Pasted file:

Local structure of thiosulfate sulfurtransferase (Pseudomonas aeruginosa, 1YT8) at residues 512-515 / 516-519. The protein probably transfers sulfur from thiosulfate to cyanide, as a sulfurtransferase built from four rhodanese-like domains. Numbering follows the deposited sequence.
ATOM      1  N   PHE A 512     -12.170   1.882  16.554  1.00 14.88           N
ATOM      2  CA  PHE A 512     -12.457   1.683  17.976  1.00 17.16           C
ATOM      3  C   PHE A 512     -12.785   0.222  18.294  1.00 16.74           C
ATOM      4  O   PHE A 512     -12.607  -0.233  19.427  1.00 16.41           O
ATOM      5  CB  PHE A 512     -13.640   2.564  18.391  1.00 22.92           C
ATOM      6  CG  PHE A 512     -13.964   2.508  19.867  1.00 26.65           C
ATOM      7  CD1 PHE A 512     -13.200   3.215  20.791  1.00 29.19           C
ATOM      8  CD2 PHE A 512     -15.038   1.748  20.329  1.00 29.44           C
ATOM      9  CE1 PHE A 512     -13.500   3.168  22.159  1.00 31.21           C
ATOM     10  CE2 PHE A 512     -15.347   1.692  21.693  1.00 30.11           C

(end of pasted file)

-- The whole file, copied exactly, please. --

Local structure of thiosulfate sulfurtransferase (Pseudomonas aeruginosa, 1YT8) at residues 512-515 / 516-519. The protein probably transfers sulfur from thiosulfate to cyanide, as a sulfurtransferase built from four rhodanese-like domains. Numbering follows the deposited sequence.
ATOM      1  N   PHE A 512     -12.170   1.882  16.554  1.00 14.88           N
ATOM      2  CA  PHE A 512     -12.457   1.683  17.976  1.00 17.16           C
ATOM      3  C   PHE A 512     -12.785   0.222  18.294  1.00 16.74           C
ATOM      4  O   PHE A 512     -12.607  -0.233  19.427  1.00 16.41           O
ATOM      5  CB  PHE A 512     -13.640   2.564  18.391  1.00 22.92           C
ATOM      6  CG  PHE A 512     -13.964   2.508  19.867  1.00 26.65           C
ATOM      7  CD1 PHE A 512     -13.200   3.215  20.791  1.00 29.19           C
ATOM      8  CD2 PHE A 512     -15.038   1.748  20.329  1.00 29.44           C
ATOM      9  CE1 PHE A 512     -13.500   3.168  22.159  1.00 31.21           C
ATOM     10  CE2 PHE A 512     -15.347   1.692  21.693  1.00 30.11           C